The government and other responsible stakeholders have been called to timeously share accurate and correct information on the Coronavirus Disease (COVID-19) to guard against stigma and discrimination.
Community Working Group on Health (CWGH) made the call this week.
CWGH is a network of national membership based civil society and community based organisations who aim to collectively enhance community participation in health in Zimbabwe.
COVID-19, first detected in December last year, has since spread all over the globe, claiming over 18 000 lives including one in Zimbabwe.
Zimbabwe has so far five confirmed cases of the deadly pandemic, which claimed the life of media personality Zororo Makamba in Harare Monday.
CWGH executive director Itai Rusike said public health emergencies like the outbreak of COVID-19 required delicate handling to avoid stigmatisation and discrimination of those suspected to be sick from the disease or having been in contact with suspects.
“This therefore calls for the government and other stakeholders to share accurate, correct and timely information about the disease to avoid the state of affairs where the public rely on inflammatory and false information from social media, causing unnecessary fear, panic, stigma and discrimination in the country,” said Rusike.
He said Zimbabwe could not afford a repeat of the HIV/AIDS debacle in the late 1990s, which was characterised by stigma and discrimination fuelled by lack of information that left people living with HIV more vulnerable.
“The current state of affairs requires constant updates and reassurance from health authorities to avoid panic and despondency among citizens,” explained Rusike.
“Already, fake news and misinformation on social media is causing panic, fear and stigmatization of people suspected to have the disease, hence the need for correct and unmassaged data from official sources. It is the government’s national duty to allay such fears.”CWGH executive director Itai Rusike.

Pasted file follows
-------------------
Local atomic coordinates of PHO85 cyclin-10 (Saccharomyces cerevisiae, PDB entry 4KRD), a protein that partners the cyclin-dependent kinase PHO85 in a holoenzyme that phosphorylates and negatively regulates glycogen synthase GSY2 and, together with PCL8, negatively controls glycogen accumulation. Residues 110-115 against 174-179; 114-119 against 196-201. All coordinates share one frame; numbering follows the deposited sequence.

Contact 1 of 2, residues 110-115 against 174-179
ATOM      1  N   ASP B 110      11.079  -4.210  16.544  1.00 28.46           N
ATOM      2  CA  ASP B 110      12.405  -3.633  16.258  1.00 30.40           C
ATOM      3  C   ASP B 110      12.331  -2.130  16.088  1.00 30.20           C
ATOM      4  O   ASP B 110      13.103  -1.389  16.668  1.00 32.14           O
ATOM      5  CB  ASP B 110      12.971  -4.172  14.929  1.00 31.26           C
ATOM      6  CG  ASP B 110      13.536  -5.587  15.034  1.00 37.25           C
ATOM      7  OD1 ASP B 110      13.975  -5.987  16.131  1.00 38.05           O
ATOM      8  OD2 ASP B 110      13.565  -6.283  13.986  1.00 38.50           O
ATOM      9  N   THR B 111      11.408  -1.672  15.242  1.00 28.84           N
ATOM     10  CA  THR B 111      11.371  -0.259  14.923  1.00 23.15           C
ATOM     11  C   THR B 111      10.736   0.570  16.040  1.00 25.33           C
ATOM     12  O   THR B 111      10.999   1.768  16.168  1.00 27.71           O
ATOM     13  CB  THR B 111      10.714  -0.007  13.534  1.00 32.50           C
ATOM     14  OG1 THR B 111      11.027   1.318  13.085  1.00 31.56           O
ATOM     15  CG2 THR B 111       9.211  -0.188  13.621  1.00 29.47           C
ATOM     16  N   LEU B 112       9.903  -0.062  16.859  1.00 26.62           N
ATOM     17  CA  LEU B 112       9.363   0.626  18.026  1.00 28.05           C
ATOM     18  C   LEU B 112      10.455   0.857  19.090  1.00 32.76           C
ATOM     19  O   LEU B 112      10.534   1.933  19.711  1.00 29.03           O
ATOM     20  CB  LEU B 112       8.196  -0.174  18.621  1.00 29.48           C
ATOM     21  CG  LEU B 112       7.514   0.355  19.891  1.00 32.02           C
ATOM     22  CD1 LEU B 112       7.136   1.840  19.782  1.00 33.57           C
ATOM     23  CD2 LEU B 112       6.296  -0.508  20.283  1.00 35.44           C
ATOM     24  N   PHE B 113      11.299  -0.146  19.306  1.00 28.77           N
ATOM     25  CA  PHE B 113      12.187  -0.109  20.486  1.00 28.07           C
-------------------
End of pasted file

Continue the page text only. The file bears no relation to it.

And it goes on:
CWGH executive director said lack of information or misinformation, fear and anxiety about COVID-19 could result in social stigma towards people, a certain community of people or nationalities; or even persons released from quarantine.
“This therefore calls for the government and other stakeholders to craft and communicate well-though out, non-stigmatising and non-discriminatory messages to the citizens,” he said.
“The effects of stigmatisation are devastating socially, emotionally, physically and economically and may result in further health complications. CWGH is very concerned to learn that people of some nationalities have been subjected to rejection and at times physical violence because they are associated with either the source of the disease or because their countries were badly affected by COVID-19.”
Rusike said health workers such as nurses and doctors, who come into contact with suspects are also exposed to stigma and discrimination in communities they stay because of their vulnerability and exposure to COVID-19 suspects and patients.
“CWGH therefore calls upon responsible authorities including Ministry of Health and Child Care, public health officials and all those who communicate about COVID-19 to raise awareness about the disease without increasing panic and fear; share accurate information about how the virus is spread; and maintain confidentiality of those health seeking assistance and those who are part of contact investigation to stop stigma and discrimination,” emphasized Rusike.
He added: “As CWGH, we call upon the government to speak out openly against negative statements by influential officials; harmful statements on social media or exclusion of people who pose no risk from regular activities. It should monitor images and posters on COVID-19 to ensure that they do not reinforce stereotype.”